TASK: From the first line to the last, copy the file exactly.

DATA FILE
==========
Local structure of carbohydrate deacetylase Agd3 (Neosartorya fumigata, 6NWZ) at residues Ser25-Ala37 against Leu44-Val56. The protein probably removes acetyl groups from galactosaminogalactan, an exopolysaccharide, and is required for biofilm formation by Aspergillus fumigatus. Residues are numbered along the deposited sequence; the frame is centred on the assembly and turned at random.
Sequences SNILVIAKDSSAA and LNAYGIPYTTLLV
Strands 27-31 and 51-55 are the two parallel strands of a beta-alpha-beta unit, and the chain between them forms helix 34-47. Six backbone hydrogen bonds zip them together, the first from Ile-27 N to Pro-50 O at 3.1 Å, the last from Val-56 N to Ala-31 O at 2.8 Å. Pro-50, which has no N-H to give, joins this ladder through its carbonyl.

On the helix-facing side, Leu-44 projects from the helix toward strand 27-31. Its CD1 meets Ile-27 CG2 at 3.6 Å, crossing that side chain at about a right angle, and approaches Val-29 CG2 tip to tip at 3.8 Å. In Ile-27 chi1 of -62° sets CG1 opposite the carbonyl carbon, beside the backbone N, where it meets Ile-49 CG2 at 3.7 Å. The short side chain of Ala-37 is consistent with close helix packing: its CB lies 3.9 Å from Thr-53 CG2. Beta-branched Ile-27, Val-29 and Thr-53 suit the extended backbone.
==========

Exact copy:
Local structure of carbohydrate deacetylase Agd3 (Neosartorya fumigata, 6NWZ) at residues Ser25-Ala37 against Leu44-Val56. The protein probably removes acetyl groups from galactosaminogalactan, an exopolysaccharide, and is required for biofilm formation by Aspergillus fumigatus. Residues are numbered along the deposited sequence; the frame is centred on the assembly and turned at random.
Sequences SNILVIAKDSSAA and LNAYGIPYTTLLV
Strands 27-31 and 51-55 are the two parallel strands of a beta-alpha-beta unit, and the chain between them forms helix 34-47. Six backbone hydrogen bonds zip them together, the first from Ile-27 N to Pro-50 O at 3.1 Å, the last from Val-56 N to Ala-31 O at 2.8 Å. Pro-50, which has no N-H to give, joins this ladder through its carbonyl.

On the helix-facing side, Leu-44 projects from the helix toward strand 27-31. Its CD1 meets Ile-27 CG2 at 3.6 Å, crossing that side chain at about a right angle, and approaches Val-29 CG2 tip to tip at 3.8 Å. In Ile-27 chi1 of -62° sets CG1 opposite the carbonyl carbon, beside the backbone N, where it meets Ile-49 CG2 at 3.7 Å. The short side chain of Ala-37 is consistent with close helix packing: its CB lies 3.9 Å from Thr-53 CG2. Beta-branched Ile-27, Val-29 and Thr-53 suit the extended backbone.